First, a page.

Wednesday, September 25, 2013

New Blog!

McGowan Fine Art has migrated over to an intra-website blog. Come visit us... here!

Tuesday, August 13, 2013

Craig Stockwell Studio Visit

Sarah and I visited Craig Stockwell in his his studio last week, in Keene, NH. Its always a treat to visit an artist in their studio, to see their new art and pieces still in the works.You never know what gems you will find.

Inspired by modernist painters Matisse and Diebenkorn, Craig's paintings are vibrant and lively. We were immediately drawn to the color and movement. Interested in the relationships of the forms, Craig has been creating series, with nine paintings in each series.

He selects one painting from the series to enlarge, and then takes it a step further by recreating the composition on the wall, but by deconstructing and reducing to the composition's simplest forms.

Craig has also been working on singular paintings. He starts with a grid of circles. We love the layering of forms, and the play between transparent and opaque shapes on top of this grid. He frequently revisits paintings, reworking and adding to them sometimes years later, encouraging an ongoing dialogue.

Craig was selected by the Marie Walsh Sharpe Foundation to be awarded a studio in NYC this year. He leaves for NY next month.

- Jessica

Saturday, July 13, 2013

Paper Artwork... and Humidity

With all of the wet weather we have been having lately I have been hearing from people regarding waves in their framed artwork. This can be distracting for the viewer as the ripples will cause shadows across the image.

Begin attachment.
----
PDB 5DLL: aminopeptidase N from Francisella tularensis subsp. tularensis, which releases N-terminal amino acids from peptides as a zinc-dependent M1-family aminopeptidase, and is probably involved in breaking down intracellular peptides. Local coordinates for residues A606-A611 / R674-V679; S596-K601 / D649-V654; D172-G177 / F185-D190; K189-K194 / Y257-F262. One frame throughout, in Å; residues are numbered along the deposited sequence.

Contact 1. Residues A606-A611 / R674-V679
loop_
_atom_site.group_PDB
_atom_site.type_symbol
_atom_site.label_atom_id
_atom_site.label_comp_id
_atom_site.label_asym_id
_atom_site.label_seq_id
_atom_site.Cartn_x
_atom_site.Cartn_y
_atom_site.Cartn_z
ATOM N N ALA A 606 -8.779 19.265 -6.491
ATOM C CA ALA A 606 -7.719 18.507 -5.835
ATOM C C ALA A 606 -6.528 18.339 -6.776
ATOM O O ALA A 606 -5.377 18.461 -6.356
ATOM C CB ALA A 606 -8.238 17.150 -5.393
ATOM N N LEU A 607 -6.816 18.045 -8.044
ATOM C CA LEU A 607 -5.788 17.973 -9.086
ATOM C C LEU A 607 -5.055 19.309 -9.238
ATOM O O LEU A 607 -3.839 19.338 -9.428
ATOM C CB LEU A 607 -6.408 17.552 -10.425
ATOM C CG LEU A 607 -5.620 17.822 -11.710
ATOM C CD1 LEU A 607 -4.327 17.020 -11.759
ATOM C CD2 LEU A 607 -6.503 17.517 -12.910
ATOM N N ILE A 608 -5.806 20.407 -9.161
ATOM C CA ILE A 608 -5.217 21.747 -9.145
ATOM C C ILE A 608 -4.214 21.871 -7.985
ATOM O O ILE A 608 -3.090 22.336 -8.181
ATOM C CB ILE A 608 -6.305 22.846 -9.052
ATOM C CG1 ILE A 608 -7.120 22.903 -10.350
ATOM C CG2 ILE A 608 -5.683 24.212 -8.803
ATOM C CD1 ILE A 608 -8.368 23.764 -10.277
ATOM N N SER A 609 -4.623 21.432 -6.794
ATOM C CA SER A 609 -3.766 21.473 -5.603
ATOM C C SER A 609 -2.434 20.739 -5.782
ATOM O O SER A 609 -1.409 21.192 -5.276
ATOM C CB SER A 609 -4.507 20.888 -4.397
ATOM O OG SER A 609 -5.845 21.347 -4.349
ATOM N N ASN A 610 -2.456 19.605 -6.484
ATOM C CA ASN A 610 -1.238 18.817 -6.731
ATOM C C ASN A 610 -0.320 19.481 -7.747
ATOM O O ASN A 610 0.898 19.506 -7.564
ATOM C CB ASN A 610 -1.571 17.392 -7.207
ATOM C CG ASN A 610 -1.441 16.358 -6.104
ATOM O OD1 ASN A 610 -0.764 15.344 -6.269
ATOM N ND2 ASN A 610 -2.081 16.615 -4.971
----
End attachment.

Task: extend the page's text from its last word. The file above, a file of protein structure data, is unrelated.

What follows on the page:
Posters and prints are permanently adhered to their support board with glue so they are perfectly smooth and flat, although excessive moisture can cause even these to bow. Original artwork is mounted in a way that is reversible in order to preserve the value of the piece. This means that as the paper absorbs water it can shift and ripple inside of the frame.  It is like a barometer….indicating relative humidity.

Sometimes this is an indication that the hinges are a little tight. Loosening them can alleviate some of the rippling. As most of the reports come during the summer months it is more likely caused by the ambient humidity. Try changing the lighting so it is less obvious.

The rippling should disappear as soon as the humidity drops and the paper dries out. This can be hastened by using the heating system in your house. If you have any questions regarding your framed art, don't hesitate to bring it in.